HMRC will work out your eligibility and average trading profits based on either the:

  • average of the tax years 2016 to 2017 and 2017 to 2018, if you were self-employed in both those years
  • tax year 2017 to 2018 if you were not self-employed in the tax year 2016 to 2017

HMRC will not include any reservist income from the Ministry of Defence when working out your eligibility.

If you started self-employment from 6 April 2018
You may still be eligible to claim the grant if you have submitted your Self Assessment tax return for the tax year 2018 to 2019 by 23 April 2020.

HMRC will work out your eligibility based on the information in your 2018 to 2019 Self Assessment tax return.

HMRC will not include any reservist income from the Ministry of Defence when working out your eligibility.

If you’re already eligible for the grant based on your 2016 to 2017, 2017 to 2018 and 2018 to 2019 Self Assessment tax returns, your grant amount will not change.

Find out how to make a claim.

If you're non-resident or chose the remittance basis

You may be eligible for the grant if you're self-employed and are either:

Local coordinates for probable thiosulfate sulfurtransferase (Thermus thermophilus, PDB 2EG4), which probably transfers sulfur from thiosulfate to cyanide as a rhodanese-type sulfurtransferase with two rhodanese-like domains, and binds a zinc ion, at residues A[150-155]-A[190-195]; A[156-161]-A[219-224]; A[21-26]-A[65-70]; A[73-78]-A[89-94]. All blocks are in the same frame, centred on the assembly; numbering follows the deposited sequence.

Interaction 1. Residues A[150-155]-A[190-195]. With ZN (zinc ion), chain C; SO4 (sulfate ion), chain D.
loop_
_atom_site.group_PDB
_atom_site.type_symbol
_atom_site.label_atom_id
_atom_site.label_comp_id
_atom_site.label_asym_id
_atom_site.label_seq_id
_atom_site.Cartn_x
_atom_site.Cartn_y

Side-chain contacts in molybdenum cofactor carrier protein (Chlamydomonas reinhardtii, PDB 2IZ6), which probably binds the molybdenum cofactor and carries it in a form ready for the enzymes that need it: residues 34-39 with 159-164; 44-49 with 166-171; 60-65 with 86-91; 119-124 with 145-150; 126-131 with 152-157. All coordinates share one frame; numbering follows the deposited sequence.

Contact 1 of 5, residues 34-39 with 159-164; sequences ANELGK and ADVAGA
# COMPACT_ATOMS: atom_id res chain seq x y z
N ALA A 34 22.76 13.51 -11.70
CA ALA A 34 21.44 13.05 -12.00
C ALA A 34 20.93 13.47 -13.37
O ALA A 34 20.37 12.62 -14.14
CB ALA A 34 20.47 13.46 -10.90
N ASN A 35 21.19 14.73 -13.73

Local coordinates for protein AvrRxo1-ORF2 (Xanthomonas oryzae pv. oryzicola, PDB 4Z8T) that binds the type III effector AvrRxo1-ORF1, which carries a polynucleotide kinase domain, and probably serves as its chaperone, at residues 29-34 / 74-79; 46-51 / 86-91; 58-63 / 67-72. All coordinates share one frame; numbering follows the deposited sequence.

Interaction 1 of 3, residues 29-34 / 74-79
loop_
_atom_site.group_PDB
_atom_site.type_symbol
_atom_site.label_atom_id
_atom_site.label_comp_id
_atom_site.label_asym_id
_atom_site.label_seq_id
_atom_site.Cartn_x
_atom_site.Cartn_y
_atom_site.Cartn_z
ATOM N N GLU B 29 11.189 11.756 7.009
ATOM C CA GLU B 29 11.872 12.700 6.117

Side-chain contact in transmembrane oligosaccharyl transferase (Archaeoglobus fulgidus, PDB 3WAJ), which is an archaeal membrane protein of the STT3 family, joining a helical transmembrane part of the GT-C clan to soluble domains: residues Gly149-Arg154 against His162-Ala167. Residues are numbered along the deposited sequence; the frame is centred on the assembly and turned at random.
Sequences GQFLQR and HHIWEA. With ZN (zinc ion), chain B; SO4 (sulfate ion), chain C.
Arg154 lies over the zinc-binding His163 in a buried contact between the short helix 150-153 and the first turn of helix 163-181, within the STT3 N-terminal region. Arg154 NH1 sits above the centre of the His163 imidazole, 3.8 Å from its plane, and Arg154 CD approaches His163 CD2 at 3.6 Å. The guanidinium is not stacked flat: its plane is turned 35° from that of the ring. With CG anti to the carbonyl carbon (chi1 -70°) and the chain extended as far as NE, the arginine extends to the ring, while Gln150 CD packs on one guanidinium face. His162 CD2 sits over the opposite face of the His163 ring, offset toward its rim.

You must confirm to HMRC one of the following:

  • your UK trading profits in the tax year 2018 to 2019 are no more than £50,000 and are at least equal to your other worldwide income in that tax year
  • if you traded in the tax years 2016 to 2017, 2017 to 2018 and 2018 to 2019, your average UK trading profit in those tax years is no more than £50,000 and the sum of those trading profits is at least equal to the sum of your other worldwide income in those tax years
  • if you traded in the tax years 2017 to 2018 and 2018 to 2019 (but not 2016 to 2017), your average UK trading profit in the tax years 2017 to 2018 and 2018 to 2019 is no more than £50,000 and the sum of those trading profits is at least equal to the sum of your other worldwide income in those tax years

If you did not trade in the tax year 2017 to 2018, HMRC will base your eligibility on the tax year 2018 to 2019.

If you’re non-resident or chose the remittance basis and are subject to the loan charge you must confirm to HMRC either:

  • if you traded in 2016 to 2017 and 2017 to 2018 your average UK trading profit for those tax years is no more than £50,000 and the sum of those trading profits is at least equal to the sum of your other worldwide income in those tax years
  • if you did not trade in the tax year 2016 to 2017, your UK trading profits for the tax year 2017 to 2018 are no more than £50,000 and are at least equal to your other worldwide income in that tax year

State aid

The Self-Employment Income Support Scheme is a state aid granted under the European Commission’s Temporary Framework (section 3.10), designed to respond to coronavirus (COVID-19).


First published 16 June 2020